Gator Grammar

Introducing Gator Grammar

The Concept

Gator Grammar is designed for polite, productive online political debate. It extends familiar Twitter grammar so that you can add your voice to conversation streams about candidates or topics.

Use Gator punctuation and syntax to:

  • Ask and answer questions
  • Make, clarify, or challenge claims about facts and values
  • Vote on issues at hand

Politics is about managed competition. The long-term goal is to invent rules for a game which is impeccably fair, massively scalable, and profoundly useful. Like any language, to use Gator Grammar is to create it. Manners matter.

Half the challenge of getting this to work involves getting people to tweet in Gator Grammar. Another half involves refining the rules of Gator Grammar to make it easy to use and understand. Yet another half involves building sytems to aggregrate and evaluate what's being said. And the are probably some other halves that haven't been added in yet.

The Structure

Each debate page at GatorDebater has two or more columns of hashtag-filtered tweets. These "Home Streams" are generally set up as competing partisans -- Republican/Democrat, Yes/No, Sanity/Fear... etc.

A separate Home Stream is usually dedicated to the general topic of the debate, unless there is a significant 3rd party or independent candidate.

For example, the Rally to Restore Sanity and/or Fear has Home Streams for #RTRSF, #Rally4Sanity, and #March4Fear.

Here are some other Home Streams currently active at GatorDebater

  • #FLGOV Florida Governor
  • #FLSEN Florida Senate
  • #FL4 Florida Ballot Amendment 4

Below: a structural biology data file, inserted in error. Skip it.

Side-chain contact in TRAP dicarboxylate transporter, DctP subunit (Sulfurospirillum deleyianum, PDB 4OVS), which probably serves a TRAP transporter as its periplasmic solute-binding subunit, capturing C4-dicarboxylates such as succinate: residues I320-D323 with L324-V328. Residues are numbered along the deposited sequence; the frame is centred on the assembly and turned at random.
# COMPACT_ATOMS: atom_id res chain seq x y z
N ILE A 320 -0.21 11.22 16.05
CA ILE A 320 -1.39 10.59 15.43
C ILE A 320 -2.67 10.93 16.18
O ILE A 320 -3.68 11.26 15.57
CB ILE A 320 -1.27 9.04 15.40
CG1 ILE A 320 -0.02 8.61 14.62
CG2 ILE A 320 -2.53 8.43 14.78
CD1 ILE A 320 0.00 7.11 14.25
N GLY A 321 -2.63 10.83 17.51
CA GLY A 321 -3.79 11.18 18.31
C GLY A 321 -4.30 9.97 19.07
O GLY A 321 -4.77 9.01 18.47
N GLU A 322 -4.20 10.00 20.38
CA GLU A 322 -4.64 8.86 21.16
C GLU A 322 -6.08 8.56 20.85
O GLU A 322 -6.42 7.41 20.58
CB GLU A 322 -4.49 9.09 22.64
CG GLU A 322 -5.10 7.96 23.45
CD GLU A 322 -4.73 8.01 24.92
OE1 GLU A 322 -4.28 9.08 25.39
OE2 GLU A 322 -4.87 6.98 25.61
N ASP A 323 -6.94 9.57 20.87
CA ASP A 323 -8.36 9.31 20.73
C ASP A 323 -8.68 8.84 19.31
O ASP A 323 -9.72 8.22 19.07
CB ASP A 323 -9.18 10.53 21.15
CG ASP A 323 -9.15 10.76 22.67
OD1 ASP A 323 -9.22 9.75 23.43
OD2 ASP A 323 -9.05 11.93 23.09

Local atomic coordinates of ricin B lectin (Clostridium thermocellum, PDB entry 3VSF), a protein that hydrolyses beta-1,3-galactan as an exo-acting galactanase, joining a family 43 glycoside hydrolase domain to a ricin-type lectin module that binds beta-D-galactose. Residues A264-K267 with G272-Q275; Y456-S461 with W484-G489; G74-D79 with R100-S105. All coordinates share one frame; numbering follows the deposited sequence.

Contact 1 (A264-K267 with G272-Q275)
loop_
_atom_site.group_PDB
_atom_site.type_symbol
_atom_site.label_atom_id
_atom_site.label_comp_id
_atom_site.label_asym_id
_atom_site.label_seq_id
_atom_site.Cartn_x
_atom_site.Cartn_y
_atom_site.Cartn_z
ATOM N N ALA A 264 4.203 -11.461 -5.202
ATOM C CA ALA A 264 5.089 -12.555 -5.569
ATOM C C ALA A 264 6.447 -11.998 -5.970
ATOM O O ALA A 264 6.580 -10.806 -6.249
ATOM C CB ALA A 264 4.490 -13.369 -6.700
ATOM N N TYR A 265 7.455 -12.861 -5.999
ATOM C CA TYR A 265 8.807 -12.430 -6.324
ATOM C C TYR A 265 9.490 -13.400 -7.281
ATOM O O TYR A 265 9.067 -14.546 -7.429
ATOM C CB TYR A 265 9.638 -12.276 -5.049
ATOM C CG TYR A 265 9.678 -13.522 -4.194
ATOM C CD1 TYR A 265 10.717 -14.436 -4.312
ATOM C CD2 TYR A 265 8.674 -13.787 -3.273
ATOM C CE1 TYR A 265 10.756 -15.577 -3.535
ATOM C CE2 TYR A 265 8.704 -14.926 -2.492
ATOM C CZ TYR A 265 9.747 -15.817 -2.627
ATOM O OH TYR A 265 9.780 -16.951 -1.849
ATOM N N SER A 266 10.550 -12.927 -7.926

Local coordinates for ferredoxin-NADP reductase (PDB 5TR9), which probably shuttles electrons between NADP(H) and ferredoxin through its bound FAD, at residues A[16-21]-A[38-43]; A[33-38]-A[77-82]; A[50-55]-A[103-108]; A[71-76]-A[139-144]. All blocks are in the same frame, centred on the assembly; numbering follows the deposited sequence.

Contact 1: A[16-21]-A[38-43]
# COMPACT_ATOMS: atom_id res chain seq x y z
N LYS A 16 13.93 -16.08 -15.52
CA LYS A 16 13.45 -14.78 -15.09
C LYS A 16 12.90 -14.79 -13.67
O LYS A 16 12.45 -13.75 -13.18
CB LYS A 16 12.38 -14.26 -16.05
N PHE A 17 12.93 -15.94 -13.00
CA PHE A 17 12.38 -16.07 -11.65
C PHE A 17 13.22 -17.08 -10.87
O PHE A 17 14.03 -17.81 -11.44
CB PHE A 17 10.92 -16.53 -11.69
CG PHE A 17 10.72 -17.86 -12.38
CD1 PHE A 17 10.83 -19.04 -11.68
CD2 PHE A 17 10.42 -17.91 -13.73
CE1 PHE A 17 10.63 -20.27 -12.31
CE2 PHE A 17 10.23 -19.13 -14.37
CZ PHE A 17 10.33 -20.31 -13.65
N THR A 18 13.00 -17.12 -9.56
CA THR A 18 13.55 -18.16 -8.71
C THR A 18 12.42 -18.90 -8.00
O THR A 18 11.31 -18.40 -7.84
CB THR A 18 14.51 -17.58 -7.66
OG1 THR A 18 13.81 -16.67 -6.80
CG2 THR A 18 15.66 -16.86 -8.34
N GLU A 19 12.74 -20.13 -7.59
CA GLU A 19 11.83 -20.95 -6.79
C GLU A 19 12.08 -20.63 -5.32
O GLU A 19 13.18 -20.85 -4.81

Starting Out

GatorDebater is intended to help prototyope an online demacratic-styled town hall. That's a big challenge, so it seems wise to start off by learning how to do relatively basic things such as cheering for your side and (politley) smacking down the other. These conventions in GatorGrammar explain how it's done.

# = Hashtag

Include the hashtag for a selected Home Stream to ensure the tweet appears in that stream. Good manners generally suggest tweeting into only one Home Stream at a time.

GT = GatorTweet

Proper Gator Grammar requires a GT in the tweet. Its position can add meaning. At the end it is like a period. In the middle it functions to separate clauses of ideas, taking the place of words such as and, because, therefore, etc. At the beginning it declares a connection back to the Tweeter's most prior tweet in that stream.

YT = YayTweet

Tweeting YT into a partisan stream signals a vote of support. For example, to be counted as a supporter of restoring sanity, tweet yt #Rally4Sanity gt. It's also possible to add an explanation to a YayTweet. For example, yt #Rally4Sanity gt Sanity is healthier than fear. Good manners suggest posting only one YayTweet per day, or per designated voting period.

NT = NayTweet

Tweeting NT into a partisan stream signals a vote of opposition. NayTweets follow the same syntax and manner guides as YayTweets, with some additions. For NayTweets, good manners suggest: 1) Post a YayTweet to the partisan stream being supported prior to posting the NayTweet to the one opposed; 2) Include an explanation after the GT. For example, nt #March4Fear gt Too much fear leads to nightmares day and night.

DT = DeTweet

A DeTweet signals denial or disapproval of someone else's tweet. It can take an @name, just like a ReTweet, but it also allows abbreviation down to the first part of the original tweet. DeTweets can be: 1) combined with counter-clauses, or; 2) followed by questions or counter arguments.

Gator Grammar 0.1

BTBetter Tweet
CTCroc Tweet
DTDe Tweet
FTFact Tweet
GTGator Tweet
HTHonorable Tweet
NTNay Tweet
PTPolicy Tweet
QTQuery Tweet
RTRe Tweet
STSworn Answer Tweet
TTTruth Tweet
VTValue Tweet
WTWise Tweet
YTYay Tweet